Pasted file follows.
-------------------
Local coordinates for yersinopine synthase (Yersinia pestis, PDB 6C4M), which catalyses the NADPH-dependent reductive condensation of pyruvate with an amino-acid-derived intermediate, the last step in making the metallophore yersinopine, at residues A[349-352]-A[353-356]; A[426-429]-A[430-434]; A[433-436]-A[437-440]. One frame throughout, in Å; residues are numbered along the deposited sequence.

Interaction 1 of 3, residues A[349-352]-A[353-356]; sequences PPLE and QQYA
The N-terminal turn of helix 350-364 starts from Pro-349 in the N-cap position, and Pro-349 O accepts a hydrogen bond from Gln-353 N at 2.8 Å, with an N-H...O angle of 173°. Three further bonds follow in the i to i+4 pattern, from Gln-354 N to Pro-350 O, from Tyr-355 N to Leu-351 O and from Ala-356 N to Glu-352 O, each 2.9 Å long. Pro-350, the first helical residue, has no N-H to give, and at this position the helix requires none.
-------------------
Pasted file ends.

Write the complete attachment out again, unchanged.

Local coordinates for yersinopine synthase (Yersinia pestis, PDB 6C4M), which catalyses the NADPH-dependent reductive condensation of pyruvate with an amino-acid-derived intermediate, the last step in making the metallophore yersinopine, at residues A[349-352]-A[353-356]; A[426-429]-A[430-434]; A[433-436]-A[437-440]. One frame throughout, in Å; residues are numbered along the deposited sequence.

Interaction 1 of 3, residues A[349-352]-A[353-356]; sequences PPLE and QQYA
The N-terminal turn of helix 350-364 starts from Pro-349 in the N-cap position, and Pro-349 O accepts a hydrogen bond from Gln-353 N at 2.8 Å, with an N-H...O angle of 173°. Three further bonds follow in the i to i+4 pattern, from Gln-354 N to Pro-350 O, from Tyr-355 N to Leu-351 O and from Ala-356 N to Glu-352 O, each 2.9 Å long. Pro-350, the first helical residue, has no N-H to give, and at this position the helix requires none.